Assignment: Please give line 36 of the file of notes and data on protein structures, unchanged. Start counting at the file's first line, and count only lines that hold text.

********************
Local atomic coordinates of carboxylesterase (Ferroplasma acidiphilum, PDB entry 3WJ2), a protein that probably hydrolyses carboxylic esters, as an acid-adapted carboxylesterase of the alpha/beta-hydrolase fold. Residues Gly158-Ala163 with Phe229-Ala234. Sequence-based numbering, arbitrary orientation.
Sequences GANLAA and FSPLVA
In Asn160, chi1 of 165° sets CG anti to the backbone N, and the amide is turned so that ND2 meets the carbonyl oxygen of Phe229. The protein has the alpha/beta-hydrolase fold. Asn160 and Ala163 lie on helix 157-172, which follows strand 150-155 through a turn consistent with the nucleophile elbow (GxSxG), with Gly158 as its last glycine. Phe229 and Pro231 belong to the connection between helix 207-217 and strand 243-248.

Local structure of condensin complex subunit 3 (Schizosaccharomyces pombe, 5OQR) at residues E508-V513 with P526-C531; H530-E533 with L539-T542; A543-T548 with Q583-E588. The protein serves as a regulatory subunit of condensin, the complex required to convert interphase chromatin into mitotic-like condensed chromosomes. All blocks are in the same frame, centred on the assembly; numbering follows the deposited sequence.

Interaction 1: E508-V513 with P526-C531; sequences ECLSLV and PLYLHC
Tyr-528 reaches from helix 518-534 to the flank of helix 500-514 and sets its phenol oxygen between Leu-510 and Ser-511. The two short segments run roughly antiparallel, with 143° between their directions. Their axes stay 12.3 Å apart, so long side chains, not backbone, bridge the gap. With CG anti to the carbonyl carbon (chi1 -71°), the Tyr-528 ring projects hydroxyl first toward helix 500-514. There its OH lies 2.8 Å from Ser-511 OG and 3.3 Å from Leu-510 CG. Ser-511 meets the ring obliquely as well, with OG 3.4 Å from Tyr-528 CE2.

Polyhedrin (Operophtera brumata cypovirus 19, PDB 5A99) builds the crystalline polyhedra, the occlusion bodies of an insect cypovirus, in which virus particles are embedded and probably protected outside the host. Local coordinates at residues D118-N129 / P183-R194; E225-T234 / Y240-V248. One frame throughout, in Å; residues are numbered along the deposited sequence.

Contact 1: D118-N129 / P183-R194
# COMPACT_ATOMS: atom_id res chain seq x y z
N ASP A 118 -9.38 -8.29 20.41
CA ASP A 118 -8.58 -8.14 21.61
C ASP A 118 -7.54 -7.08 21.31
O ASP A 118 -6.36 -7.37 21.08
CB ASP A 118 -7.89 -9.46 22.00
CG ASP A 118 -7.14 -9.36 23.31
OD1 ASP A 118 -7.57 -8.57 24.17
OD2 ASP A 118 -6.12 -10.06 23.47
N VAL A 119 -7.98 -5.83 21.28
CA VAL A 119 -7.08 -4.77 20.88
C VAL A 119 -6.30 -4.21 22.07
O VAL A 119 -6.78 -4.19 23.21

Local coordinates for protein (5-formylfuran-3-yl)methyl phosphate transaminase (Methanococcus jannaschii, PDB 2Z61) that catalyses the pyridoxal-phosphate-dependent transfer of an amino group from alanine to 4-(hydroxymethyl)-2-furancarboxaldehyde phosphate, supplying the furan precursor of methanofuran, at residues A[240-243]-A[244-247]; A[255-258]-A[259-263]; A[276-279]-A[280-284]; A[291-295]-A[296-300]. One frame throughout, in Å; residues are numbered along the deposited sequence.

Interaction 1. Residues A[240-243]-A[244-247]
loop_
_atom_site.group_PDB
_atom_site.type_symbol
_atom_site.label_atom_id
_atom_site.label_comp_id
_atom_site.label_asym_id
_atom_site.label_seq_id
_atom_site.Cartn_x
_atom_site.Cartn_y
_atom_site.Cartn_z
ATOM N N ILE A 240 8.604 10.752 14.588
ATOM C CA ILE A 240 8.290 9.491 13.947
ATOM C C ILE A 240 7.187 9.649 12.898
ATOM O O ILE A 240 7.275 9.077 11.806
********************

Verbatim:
ATOM C C ILE A 240 7.187 9.649 12.898